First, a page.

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st: RE: Bootstrapping to get Standard Errors for Regression Discontinuity Estimators


From   Nick Cox <n.j.cox@durham.ac.uk>
To   "'statalist@hsphsun2.harvard.edu'" <statalist@hsphsun2.harvard.edu>
Subject   st: RE: Bootstrapping to get Standard Errors for Regression Discontinuity Estimators
Date   Thu, 23 Sep 2010 12:12:20 +0100

Jen Zhen: 

You sent this email earlier on 20 September and it got no replies. In principle, I see four reasons for your perceived problem. 

1. The theory underlying -rd- you are using is wrong, in that there are incorrect deductions from its assumptions. 

2. The theory underlying -rd- does not fully apply to your data because assumptions are not satisfied in some serious sense. 

3. Austin's code or Stata's bootstrap code is incorrect.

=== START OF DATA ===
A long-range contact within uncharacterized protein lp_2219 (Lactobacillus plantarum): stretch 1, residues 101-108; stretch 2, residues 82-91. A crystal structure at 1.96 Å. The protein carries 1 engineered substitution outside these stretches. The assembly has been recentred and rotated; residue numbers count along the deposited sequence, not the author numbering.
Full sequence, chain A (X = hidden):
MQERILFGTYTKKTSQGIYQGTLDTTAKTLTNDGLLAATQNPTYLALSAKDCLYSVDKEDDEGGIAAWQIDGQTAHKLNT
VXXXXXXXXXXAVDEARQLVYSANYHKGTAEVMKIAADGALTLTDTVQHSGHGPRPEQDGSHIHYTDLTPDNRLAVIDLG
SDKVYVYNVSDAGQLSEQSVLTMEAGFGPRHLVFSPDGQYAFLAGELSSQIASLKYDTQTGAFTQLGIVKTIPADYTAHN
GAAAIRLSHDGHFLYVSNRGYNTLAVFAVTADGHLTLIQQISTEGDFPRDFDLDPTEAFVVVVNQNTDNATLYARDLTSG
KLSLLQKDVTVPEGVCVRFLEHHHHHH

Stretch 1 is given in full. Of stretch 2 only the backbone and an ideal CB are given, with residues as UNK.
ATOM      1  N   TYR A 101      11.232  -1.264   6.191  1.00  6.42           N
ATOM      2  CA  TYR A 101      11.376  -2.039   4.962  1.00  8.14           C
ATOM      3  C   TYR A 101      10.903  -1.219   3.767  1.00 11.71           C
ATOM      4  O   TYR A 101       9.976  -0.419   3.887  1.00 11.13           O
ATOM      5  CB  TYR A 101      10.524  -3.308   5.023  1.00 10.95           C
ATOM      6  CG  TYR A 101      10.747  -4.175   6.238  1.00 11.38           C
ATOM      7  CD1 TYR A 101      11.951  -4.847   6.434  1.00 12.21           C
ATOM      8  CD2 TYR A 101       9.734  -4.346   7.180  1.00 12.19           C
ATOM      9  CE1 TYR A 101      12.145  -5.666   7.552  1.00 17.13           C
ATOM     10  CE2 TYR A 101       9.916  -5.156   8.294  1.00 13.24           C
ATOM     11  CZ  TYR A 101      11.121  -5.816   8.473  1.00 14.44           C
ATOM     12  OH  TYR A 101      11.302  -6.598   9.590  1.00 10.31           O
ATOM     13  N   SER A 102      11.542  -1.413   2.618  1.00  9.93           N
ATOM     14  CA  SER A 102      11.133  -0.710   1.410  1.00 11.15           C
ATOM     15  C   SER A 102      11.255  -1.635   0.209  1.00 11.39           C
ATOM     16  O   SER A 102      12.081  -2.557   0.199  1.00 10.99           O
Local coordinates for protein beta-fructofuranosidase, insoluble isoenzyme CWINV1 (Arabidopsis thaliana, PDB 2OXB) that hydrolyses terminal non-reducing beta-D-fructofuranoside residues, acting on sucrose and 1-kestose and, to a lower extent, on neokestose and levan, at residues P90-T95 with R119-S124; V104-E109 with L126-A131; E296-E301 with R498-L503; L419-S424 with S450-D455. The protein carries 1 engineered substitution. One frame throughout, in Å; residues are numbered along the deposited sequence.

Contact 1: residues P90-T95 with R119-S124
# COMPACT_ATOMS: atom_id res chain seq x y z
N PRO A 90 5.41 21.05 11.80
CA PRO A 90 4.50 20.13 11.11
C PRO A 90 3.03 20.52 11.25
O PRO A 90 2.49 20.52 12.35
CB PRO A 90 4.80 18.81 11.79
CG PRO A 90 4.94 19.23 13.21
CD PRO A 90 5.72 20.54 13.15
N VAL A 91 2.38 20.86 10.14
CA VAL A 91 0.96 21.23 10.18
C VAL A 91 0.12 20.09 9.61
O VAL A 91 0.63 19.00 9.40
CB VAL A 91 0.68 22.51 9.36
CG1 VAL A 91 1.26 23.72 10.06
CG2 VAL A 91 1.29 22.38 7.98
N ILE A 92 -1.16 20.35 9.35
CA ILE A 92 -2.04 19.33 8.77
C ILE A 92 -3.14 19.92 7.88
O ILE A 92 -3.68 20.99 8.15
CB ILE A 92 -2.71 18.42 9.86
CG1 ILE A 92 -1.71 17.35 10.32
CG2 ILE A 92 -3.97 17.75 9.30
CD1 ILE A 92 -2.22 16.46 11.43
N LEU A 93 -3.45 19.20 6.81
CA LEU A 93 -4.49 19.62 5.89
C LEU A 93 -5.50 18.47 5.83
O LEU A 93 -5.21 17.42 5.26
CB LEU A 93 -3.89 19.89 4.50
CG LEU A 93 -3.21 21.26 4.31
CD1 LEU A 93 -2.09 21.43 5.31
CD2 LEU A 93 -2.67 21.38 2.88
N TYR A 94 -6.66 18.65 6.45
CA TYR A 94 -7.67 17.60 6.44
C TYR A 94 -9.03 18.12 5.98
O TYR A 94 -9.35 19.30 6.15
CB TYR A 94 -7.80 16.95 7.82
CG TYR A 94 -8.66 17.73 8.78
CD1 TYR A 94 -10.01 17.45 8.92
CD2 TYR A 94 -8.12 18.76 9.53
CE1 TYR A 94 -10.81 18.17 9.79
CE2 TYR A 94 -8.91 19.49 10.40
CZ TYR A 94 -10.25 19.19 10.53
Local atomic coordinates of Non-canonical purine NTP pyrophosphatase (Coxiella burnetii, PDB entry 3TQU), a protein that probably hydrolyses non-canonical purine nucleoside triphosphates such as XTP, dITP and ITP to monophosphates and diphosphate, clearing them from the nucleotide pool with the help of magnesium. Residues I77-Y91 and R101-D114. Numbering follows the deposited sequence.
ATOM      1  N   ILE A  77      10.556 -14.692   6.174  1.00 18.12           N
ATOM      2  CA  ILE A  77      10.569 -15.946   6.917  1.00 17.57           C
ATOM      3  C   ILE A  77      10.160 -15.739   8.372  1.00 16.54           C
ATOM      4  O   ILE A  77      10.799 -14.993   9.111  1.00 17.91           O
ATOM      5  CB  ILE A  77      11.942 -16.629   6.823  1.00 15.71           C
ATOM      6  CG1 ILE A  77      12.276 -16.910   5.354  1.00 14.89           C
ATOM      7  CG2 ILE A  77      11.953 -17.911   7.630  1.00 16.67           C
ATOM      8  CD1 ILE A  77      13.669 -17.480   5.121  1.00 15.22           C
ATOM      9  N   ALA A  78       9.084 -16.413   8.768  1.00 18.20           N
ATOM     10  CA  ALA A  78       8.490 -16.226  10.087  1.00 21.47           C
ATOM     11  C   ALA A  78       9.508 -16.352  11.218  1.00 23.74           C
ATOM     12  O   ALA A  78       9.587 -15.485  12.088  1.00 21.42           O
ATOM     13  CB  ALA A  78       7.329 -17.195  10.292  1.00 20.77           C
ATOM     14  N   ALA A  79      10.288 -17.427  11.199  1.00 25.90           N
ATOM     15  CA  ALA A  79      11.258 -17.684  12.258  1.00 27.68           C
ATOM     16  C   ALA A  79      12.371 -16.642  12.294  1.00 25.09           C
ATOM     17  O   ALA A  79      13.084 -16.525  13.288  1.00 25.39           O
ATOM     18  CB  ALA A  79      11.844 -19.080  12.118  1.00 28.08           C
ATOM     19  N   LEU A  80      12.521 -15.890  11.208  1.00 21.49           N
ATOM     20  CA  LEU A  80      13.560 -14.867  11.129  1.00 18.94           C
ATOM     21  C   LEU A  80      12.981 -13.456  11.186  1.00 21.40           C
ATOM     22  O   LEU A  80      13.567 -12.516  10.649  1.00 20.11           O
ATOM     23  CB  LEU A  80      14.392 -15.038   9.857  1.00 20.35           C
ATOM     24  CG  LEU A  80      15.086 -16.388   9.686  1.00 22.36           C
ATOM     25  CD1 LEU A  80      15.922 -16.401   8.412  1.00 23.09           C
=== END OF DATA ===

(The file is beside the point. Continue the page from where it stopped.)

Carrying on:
4. Your intuition is at fault. 

Naturally, the explanations are not mutually exclusive. 

My own guess is that your question is unanswerable. An expert in the field would doubt 1, anyone experienced in Stata would doubt 3, and we have no way of commenting on 2 or 4. 

As the Statalist FAQ advises, it is better to revise a question not answered than just re-post it. 

Nick 
n.j.cox@durham.ac.uk 

Jen Zhen 

When bootstrapping Austin Nichols' rd command:

bs, reps(100): rd outcome assignment, mbw(100) ,

I find that often the resulting P value tells me the estimate is not
statistically significant at the conventional levels, even when visual
inspection and more basic methods like simple OLS regressions on a
treatment dummy, assignment and assignment squared suggest huge
statistical significance.

That makes me wonder whether possibly this boot-strapping method might
somehow understate the true statistical significance of the effect in
question? Or can and should I fully trust these results and conclude
that the estimate is not statistically significant at the conventional
levels?


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